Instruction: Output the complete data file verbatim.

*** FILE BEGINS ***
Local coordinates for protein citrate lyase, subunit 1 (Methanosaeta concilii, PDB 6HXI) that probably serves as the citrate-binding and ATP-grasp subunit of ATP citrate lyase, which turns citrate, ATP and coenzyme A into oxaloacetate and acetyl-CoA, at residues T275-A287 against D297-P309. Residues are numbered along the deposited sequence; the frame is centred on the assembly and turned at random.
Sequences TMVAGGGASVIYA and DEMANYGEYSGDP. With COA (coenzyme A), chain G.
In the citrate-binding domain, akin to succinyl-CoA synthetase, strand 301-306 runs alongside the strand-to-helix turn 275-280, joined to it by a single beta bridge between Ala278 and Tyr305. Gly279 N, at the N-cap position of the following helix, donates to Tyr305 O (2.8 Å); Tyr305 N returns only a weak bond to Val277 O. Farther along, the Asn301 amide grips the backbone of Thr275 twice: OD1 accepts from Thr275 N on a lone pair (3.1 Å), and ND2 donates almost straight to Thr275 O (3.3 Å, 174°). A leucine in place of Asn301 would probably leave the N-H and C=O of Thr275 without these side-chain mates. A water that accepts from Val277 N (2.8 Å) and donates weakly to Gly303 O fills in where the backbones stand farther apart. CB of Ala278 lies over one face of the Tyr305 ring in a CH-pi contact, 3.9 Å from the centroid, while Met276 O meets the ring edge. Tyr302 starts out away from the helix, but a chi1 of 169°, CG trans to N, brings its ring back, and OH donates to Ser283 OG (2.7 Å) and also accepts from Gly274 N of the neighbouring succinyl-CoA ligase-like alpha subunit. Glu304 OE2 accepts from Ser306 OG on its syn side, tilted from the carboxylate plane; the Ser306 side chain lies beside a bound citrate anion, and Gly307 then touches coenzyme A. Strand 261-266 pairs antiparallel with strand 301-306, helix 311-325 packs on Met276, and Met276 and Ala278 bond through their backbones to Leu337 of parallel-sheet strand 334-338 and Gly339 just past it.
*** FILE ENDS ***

Local coordinates for protein citrate lyase, subunit 1 (Methanosaeta concilii, PDB 6HXI) that probably serves as the citrate-binding and ATP-grasp subunit of ATP citrate lyase, which turns citrate, ATP and coenzyme A into oxaloacetate and acetyl-CoA, at residues T275-A287 against D297-P309. Residues are numbered along the deposited sequence; the frame is centred on the assembly and turned at random.
Sequences TMVAGGGASVIYA and DEMANYGEYSGDP. With COA (coenzyme A), chain G.
In the citrate-binding domain, akin to succinyl-CoA synthetase, strand 301-306 runs alongside the strand-to-helix turn 275-280, joined to it by a single beta bridge between Ala278 and Tyr305. Gly279 N, at the N-cap position of the following helix, donates to Tyr305 O (2.8 Å); Tyr305 N returns only a weak bond to Val277 O. Farther along, the Asn301 amide grips the backbone of Thr275 twice: OD1 accepts from Thr275 N on a lone pair (3.1 Å), and ND2 donates almost straight to Thr275 O (3.3 Å, 174°). A leucine in place of Asn301 would probably leave the N-H and C=O of Thr275 without these side-chain mates. A water that accepts from Val277 N (2.8 Å) and donates weakly to Gly303 O fills in where the backbones stand farther apart. CB of Ala278 lies over one face of the Tyr305 ring in a CH-pi contact, 3.9 Å from the centroid, while Met276 O meets the ring edge. Tyr302 starts out away from the helix, but a chi1 of 169°, CG trans to N, brings its ring back, and OH donates to Ser283 OG (2.7 Å) and also accepts from Gly274 N of the neighbouring succinyl-CoA ligase-like alpha subunit. Glu304 OE2 accepts from Ser306 OG on its syn side, tilted from the carboxylate plane; the Ser306 side chain lies beside a bound citrate anion, and Gly307 then touches coenzyme A. Strand 261-266 pairs antiparallel with strand 301-306, helix 311-325 packs on Met276, and Met276 and Ala278 bond through their backbones to Leu337 of parallel-sheet strand 334-338 and Gly339 just past it.